“Really?” Wilkins said inhaling. “When exactly was the last budget cut for defense, anyhow? Even when they say they’re closing a base down, they open up five more. I’ve been on the job thirty years. There’s no such thing as a budget cut when it comes to defense. Especially the super-secret hollowed out mountain kind of defense.”

“You’ve got a point.”

“I always do, Major Tom.”

“Fuck you.”

“What are you going to do with him?”

“Well, I don’t think holding him is going to—” Thompson was interrupted by a loud thump. All the base alarms went off. The walls started to shake and the floor rippled like it was taffy.

A huge crack appeared in the wall just above Thompson’s head. The floor split open, and Wilkins fell through. Thompson heard a scream. He ran into the interrogation room.

“Explain it again,” Thompson said, looking at Bowman.

Bowman was holding his head and blood was coming out of his nose.

“Make it fast!” Thompson yelled.

Another rumble shook the room. The walls seemed to merge, and then double, and then split apart once again.

“They’re here,” Bowman said. “Get me my device. You don’t have to believe me. Just evacuate the base, leave me here, and get out. All they want is me. Get your people out of here. If you don’t, the reality of their universe will be slipped over this one. Since I haven’t finished the device, there will be ripples in the overlay. Cracks. It’ll crumble this base down inside of the mountain.”

Thompson looked at Bowman, and for the first time believed him. He un-cuffed Bowman. “The device is next door. Come on.” Bowman stood up slowly.

Thompson ran into the security annex, where the monitors were flickering. Bowman was behind him, picking up his device and adjusting it. Thompson opened a cabinet and threw a tool kit on the table.

“Attention,” Thompson said picking up the intercom. “All personnel evacuate the base. This is Major Thompson. All personnel evacuate, now!” The floor shifted violently. The walls continued to shake.

“I have to make sure they get out,” Thompson said. “When I get back, we’re going to finish our conversation.” Thompson ran out of the room. The men were heading out the east wing, which exited onto a plateau. Thompson waited until all the men were out to safety. Another earthquake hit, and the exterior fire door flew down the stairs at him, narrowly missing him. The stairwell crumbled. Thompson was trapped inside.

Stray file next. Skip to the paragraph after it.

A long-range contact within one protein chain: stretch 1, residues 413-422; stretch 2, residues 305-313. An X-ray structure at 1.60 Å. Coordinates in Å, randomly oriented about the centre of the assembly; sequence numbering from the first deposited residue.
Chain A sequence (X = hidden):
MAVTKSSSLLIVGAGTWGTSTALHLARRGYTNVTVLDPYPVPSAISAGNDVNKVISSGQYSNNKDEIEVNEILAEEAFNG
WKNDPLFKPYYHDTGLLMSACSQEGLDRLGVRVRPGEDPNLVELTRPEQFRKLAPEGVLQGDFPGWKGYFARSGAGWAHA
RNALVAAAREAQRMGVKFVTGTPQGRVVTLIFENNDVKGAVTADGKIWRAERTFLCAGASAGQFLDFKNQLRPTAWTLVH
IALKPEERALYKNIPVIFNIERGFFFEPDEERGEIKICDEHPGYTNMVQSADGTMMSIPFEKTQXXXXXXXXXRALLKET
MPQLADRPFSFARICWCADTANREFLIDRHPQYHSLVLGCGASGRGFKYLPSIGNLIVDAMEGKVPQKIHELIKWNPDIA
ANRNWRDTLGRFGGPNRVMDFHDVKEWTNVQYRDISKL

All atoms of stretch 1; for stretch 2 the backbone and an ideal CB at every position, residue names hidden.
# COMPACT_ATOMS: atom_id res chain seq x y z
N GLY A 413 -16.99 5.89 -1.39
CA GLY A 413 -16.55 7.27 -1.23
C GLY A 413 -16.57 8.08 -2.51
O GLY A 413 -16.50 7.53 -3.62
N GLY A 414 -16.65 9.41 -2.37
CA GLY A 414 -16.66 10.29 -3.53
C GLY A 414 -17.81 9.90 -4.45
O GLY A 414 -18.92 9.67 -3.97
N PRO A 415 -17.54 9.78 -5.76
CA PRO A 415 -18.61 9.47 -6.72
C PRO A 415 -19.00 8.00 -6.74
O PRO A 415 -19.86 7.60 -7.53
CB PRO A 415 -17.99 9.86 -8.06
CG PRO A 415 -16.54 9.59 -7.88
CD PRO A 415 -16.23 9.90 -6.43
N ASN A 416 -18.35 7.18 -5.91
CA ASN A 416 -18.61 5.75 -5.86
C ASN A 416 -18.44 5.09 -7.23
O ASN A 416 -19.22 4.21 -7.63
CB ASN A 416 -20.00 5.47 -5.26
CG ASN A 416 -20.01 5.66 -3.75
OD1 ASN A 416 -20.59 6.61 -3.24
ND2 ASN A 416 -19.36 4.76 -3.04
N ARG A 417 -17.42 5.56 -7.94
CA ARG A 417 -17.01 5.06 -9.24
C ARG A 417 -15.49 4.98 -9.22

The quakes stopped.

Thompson ran to the annex.

Bowman was gone.

The device was still on the table.

From it came strange high-pitched noises, and a language Thompson couldn’t recognize.

_________________________________________________________

This story is a preview of the upcoming second volume of “Detours Ahead,” due this spring.  Contact the author by:

Email: ReachLrobinson@gmail.com

Twitter: LRobinsonSciFi

Or leave a comment below-
_____________________________________________________

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“Whatever happens, happens.”

Speigal B&W

-Spike Spiegel

 

Shimmer

Shimmer 1

I was walking down the stairs at the train station when a bolt of fire went past my head.

Wait.

What?

I heard a woman scream. Another chunk of red fire hit the man next me.

“Get down!” A woman shouted.

My instincts kicked in. I crouched down on the stairs near the platform. The man next to me was moaning. His chest had turned to goo. Men and women were scrambling up and down the stairs, bumping into each other like a herd of buffalo stampeding. Steam rose from the dead man’s chest. His eyes rolled back. The whites of his eyes looked like mirrors. There was a burnt smell, like toast and bacon and a house on fire, and then I saw flames. The stairs were burning. I snuck a peek through the railing and another man fell from one of those little balls of fire.

I traced the direction of the shot. A beautiful woman stood with a gun in her hand. It wasn’t like any gun I’d seen. The woman was unlike any other as well. She was pale, with long blond curly locks of hair. She wore a blue sweater, jeans, leather jacket, black boots, and blue eyes—she was looking right at me. She motioned for me to come to her. I thought about running. I looked at the man next to me and reconsidered.

I put my hands up and walked down to meet her.

“You don’t need to be afraid of me,” she said. She holstered her gun beneath her jacket.

“We need to leave. Now. He came to kill you. Others will follow.”

That’s when I noticed her glow. I’d been so stunned by her looks, I’d dismissed the shimmer that surrounded her. This glow made her seem like an angel from the underworld, or maybe some kind of demon from heaven. It was like a miniature aurora borealis surrounding her. I wonder if it was her aura, because I’d never seen one: People tell me all the time they see mine.

If she wanted me dead, I’d be dead. She turned around and started a brisk pace out the south entrance of the train station. I found myself jogging beside her. “I guess this means my ski weekend is cancelled,” I said.

She glanced at me as we made our way out the exit. Cops and security were rolling up and detaining people. She took a hold of my hand. Her fingers were like ice. Then it was like a curtain of electricity had gone up around us. I could feel a buzz. We walked past the security guards and the mob trying to get out of the station to safety. Nobody seemed to notice her. She turned the corner and then another. The streets looked abandoned. She adjusted a switch on her watch and the curtain came down. We got into a black SUV and she fired up the engine.

The dashboard was impressive. All kinds of readouts from integrated screens, including my heart rate, which was one thirty.

“Take a deep breath,” she said. “We’ll be somewhere safe soon.”

There were too many questions to ask.

Where did I even start?

“What’s your name?” I finally asked.

She turned the car down a road leading to the foothills of the Sierra’s.